Well, you gotta remember one thing - he was the first kid to talk. Usually you had to go around the horn to get to the star. So I think what he did was he created something for the media, because I pushed him toward the media. Because if the media don't write about you, they don't know you and I explained this to the kid early on. So he did all the talking and I stayed in the background on purpose. They figured I was a mute. But that was okay. As long as he spoke, that meant we were in action.
One of the more famous rumors that has floated around is that you loosened the ring ropes before Ali's fight with George Foreman in Zaire, to make the Rope-a-Dope more effective. In the book, you dispel both.
Thing is, with the ropes, I tightened the ropes at 4 o'clock in the afternoon. But I didn't take into consideration the heat and the heat was awesome. The fight didn't take place 'til 4 a.m. the next day so the heat took effect on the ropes. By then, they were loose as a goose.
And the Rope-a-Dope?
The Rope-a-Dope was Muhammad's innovation. Not mine. They were giving me credit for it, but I would be remiss if I took credit. If he had fallen through the ropes, we would have been all over.
So it surprised you as much as it did Foreman?
Oh God yes. I gave him hell every time he got in the corner.
"Get the heck out there!"
He'd say "I know what I'm doing, I know what I'm doing."
"You don't know what the heck you're doing!"
And a couple of times, when he was around my corner, I smacked him in the butt to get off the ropes.
That actually led to you getting the job training Foreman years later during his comeback?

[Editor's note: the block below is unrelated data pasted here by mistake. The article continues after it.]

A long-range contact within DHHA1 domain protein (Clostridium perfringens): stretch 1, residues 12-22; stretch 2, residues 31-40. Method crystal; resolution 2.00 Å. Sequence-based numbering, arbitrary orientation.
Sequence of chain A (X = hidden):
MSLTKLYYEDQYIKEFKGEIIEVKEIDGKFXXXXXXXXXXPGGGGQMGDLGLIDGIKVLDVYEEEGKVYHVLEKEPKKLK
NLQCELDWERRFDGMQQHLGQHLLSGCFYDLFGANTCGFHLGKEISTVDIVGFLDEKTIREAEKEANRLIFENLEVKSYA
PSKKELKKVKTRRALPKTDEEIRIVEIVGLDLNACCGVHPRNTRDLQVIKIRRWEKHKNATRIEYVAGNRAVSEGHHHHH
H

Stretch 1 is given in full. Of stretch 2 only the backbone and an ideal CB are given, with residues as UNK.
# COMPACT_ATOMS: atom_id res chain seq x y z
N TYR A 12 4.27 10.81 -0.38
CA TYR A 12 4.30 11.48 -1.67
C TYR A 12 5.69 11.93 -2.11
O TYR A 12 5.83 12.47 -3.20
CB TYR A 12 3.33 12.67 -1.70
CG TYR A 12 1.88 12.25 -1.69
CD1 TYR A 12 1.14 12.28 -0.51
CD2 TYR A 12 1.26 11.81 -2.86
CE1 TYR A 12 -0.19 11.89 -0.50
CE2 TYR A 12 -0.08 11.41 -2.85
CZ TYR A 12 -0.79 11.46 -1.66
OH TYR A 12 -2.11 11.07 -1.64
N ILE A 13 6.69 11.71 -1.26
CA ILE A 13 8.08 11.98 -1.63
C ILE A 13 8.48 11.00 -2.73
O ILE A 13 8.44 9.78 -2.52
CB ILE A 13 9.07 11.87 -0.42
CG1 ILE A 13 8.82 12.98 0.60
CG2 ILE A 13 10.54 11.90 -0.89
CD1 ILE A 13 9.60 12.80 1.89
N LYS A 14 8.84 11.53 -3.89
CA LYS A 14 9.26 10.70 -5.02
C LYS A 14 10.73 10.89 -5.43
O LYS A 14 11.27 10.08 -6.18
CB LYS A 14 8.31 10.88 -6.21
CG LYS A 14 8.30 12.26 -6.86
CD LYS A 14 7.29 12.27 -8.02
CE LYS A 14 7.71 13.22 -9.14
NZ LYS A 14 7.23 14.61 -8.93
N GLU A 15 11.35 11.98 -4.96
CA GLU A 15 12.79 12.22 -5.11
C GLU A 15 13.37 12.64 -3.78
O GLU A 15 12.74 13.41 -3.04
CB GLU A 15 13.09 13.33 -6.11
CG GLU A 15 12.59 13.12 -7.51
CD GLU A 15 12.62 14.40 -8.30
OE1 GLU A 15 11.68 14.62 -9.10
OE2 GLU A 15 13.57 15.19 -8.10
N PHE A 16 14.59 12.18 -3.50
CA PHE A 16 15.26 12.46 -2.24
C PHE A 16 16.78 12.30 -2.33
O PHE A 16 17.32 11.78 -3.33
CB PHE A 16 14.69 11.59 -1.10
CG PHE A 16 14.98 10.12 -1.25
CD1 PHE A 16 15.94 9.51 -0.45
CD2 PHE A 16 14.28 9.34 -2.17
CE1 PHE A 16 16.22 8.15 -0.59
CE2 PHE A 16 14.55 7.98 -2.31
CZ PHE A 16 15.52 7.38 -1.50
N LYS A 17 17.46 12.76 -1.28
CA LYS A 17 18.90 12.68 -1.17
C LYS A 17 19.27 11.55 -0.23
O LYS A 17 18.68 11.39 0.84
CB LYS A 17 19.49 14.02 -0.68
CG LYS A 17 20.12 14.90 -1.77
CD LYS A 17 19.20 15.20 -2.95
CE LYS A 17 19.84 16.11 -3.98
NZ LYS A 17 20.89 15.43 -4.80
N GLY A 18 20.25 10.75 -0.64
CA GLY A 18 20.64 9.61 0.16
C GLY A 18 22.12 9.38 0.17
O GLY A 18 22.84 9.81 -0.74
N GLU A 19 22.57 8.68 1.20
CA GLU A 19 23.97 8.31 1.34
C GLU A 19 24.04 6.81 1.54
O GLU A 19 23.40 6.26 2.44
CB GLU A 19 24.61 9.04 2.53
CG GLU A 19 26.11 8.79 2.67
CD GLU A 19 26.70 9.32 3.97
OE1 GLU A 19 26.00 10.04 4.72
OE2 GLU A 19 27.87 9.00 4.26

George was with HBO, he saw me at a fight. He said he could still remember that squeaky voice yelling "Get off the ropes" and said it was right before he was going to land his big punch and Ali got out of the way. He said 'I want that guy in my corner.'
You actually call the second Ali-Frazier meeting boring in the book.
How could you copy the first one? It was a happening, it was New York City, the Mecca, it was something that couldn't be repeated.
Worst decision you ever saw? You did work Sugar Ray Leonard's corner in his dubious win over Marvin Hagler.
Well, you know, you're a biased bum when you work for the fighters, you gotta admit it. Whatever your guy does, it's beautiful. Whatever the other guy does is zero. But to error is human. The judges are human, the refs are human, so you gotta take that into consideration and hope one time the ball bounces your way.
You've gone Hollywood a little. Doing a little work on Cinderella Man.
I loved that. I did a movie before, but I wasn't in it. Because the man said Angelo, stick to your business. I trained Will Smith for the Ali movie. But Ron Howard for Cinderella Man, he asked me if I wanted to be an actor and I said I can try. All I ever did, though, was do what I've been doing my entire life.
You got Will Smith ready for the Ali movie?
I sure did. That's why he looked so good, didn't he?
That had to be strange, working on a movie about a man you knew so well, in scenes that you lived?
Will Smith was a joy. Will Smith coulda been a fighter but look what a career I would have ruined. But the guy enjoyed it. He enjoyed working with the pros. James Toney played Joe Frazier, and Will Smith had the illusion of thinking he could beat him and I said 'you better not, you best go with the script.'
Your son is a doctor in Tampa Bay. Your daughter lived in Land O'Lakes. Now you live here too, huh?
I've been coming here for years. Always loved it here. I live in a place called Oldsmar.
No more back and forth between Miami?
I think I'm here forever. I came up here and the wife (Helen) got sick on me so we couldn't go back and forth so I am now a West Coast man instead of an East Coast man. I've been living here for a month. I'm here to stay. You're stuck with me.
And you still train fighters.
I have two I'm working with right now.
You'll train forever?
Retirement is a dirty word. I'll retire when I die.